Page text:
node "default" {
    include install_mdatp

Enrolled agent devices periodically poll the Puppet Server and install new configuration profiles and policies as soon as they are detected.

Monitor Puppet deployment

On the agent device, you can also check the onboarding status by running:

mdatp health
licensed                                : true
org_id                                  : "[your organization identifier]"
  • licensed: This confirms that the device is tied to your organization.

  • orgId: This is your Defender for Endpoint organization identifier.

Check onboarding status

You can check that devices have been correctly onboarded by creating a script. For example, the following script checks enrolled devices for onboarding status:

mdatp health --field healthy

The above command prints 1 if the product is onboarded and functioning as expected.


When the product starts for the first time, it downloads the latest antimalware definitions. Depending on your Internet connection, this can take up to a few minutes. During this time the above command returns a value of 0.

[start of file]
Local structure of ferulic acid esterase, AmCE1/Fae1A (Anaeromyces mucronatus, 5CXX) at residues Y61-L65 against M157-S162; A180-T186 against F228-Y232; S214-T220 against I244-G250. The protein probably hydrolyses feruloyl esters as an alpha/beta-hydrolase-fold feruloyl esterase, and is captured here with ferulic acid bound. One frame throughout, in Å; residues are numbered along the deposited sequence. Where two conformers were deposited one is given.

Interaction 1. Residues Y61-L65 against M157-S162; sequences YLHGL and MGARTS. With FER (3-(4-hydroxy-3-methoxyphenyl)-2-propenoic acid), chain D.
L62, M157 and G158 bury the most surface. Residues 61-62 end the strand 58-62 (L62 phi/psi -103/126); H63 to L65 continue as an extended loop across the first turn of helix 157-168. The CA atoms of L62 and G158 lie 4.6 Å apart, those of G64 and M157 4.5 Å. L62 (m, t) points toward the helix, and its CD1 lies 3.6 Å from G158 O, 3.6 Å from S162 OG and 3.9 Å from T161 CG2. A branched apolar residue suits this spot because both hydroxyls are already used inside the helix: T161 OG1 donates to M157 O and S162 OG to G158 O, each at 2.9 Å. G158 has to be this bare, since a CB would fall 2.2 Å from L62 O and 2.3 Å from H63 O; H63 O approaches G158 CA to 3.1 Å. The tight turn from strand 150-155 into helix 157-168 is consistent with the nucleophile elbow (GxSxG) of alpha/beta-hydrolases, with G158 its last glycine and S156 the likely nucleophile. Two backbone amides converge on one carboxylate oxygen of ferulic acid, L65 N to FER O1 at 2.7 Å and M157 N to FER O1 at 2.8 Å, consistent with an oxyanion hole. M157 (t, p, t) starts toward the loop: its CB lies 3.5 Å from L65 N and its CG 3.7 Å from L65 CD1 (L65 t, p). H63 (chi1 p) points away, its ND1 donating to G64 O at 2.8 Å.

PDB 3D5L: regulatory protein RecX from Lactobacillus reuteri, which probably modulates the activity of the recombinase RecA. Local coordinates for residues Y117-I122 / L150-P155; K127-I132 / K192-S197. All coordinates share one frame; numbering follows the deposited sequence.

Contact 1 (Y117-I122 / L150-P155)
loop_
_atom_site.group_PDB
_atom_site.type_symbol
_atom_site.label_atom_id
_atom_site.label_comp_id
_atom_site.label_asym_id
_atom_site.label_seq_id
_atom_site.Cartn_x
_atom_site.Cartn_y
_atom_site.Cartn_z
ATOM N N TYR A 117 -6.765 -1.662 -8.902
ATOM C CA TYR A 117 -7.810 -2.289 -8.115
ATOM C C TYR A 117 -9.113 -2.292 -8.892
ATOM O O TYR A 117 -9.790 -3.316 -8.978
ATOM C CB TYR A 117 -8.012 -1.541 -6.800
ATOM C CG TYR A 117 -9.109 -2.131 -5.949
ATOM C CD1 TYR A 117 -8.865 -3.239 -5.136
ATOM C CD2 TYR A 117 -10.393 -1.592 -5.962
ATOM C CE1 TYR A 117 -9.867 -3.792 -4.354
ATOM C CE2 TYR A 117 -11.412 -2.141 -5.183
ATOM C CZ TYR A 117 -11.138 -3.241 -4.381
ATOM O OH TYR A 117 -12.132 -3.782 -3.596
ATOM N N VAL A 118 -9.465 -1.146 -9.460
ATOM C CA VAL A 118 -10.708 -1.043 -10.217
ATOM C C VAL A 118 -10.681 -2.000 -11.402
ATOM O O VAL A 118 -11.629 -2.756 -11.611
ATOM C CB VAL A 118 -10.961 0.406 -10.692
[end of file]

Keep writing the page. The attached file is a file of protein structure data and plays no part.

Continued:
If the product is not healthy, the exit code (which can be checked through echo $?) indicates the problem:

  • 1 if the device isn't onboarded yet.
  • 3 if the connection to the daemon cannot be established.

Log installation issues

For more information on how to find the automatically generated log that is created by the installer when an error occurs, see Log installation issues.

Operating system upgrades

When upgrading your operating system to a new major version, you must first uninstall Defender for Endpoint on Linux, install the upgrade, and finally reconfigure Defender for Endpoint on Linux on your device.


Create a module remove_mdatp similar to install_mdatp with the following contents in init.pp file:

class remove_mdatp {
    package { 'mdatp':
        ensure => 'purged',


Do you want to learn more? Engage with the Microsoft Security community in our Tech Community: Microsoft Defender for Endpoint Tech Community.